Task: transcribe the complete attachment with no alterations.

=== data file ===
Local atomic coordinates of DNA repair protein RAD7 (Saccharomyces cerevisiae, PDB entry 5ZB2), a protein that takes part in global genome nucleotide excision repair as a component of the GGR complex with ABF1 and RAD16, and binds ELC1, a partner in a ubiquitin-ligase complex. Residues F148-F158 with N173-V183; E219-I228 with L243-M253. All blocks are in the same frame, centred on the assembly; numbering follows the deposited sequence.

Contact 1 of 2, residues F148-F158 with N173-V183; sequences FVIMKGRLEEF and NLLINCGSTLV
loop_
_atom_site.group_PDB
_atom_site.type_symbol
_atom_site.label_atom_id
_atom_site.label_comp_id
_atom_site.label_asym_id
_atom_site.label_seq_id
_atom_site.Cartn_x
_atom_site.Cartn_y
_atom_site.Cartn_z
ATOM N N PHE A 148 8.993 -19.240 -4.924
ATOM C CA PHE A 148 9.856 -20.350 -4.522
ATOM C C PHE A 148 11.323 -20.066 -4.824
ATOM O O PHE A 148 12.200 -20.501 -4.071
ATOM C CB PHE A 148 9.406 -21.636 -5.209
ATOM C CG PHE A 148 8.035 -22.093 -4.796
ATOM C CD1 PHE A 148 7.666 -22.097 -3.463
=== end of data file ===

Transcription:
Local atomic coordinates of DNA repair protein RAD7 (Saccharomyces cerevisiae, PDB entry 5ZB2), a protein that takes part in global genome nucleotide excision repair as a component of the GGR complex with ABF1 and RAD16, and binds ELC1, a partner in a ubiquitin-ligase complex. Residues F148-F158 with N173-V183; E219-I228 with L243-M253. All blocks are in the same frame, centred on the assembly; numbering follows the deposited sequence.

Contact 1 of 2, residues F148-F158 with N173-V183; sequences FVIMKGRLEEF and NLLINCGSTLV
loop_
_atom_site.group_PDB
_atom_site.type_symbol
_atom_site.label_atom_id
_atom_site.label_comp_id
_atom_site.label_asym_id
_atom_site.label_seq_id
_atom_site.Cartn_x
_atom_site.Cartn_y
_atom_site.Cartn_z
ATOM N N PHE A 148 8.993 -19.240 -4.924
ATOM C CA PHE A 148 9.856 -20.350 -4.522
ATOM C C PHE A 148 11.323 -20.066 -4.824
ATOM O O PHE A 148 12.200 -20.501 -4.071
ATOM C CB PHE A 148 9.406 -21.636 -5.209
ATOM C CG PHE A 148 8.035 -22.093 -4.796
ATOM C CD1 PHE A 148 7.666 -22.097 -3.463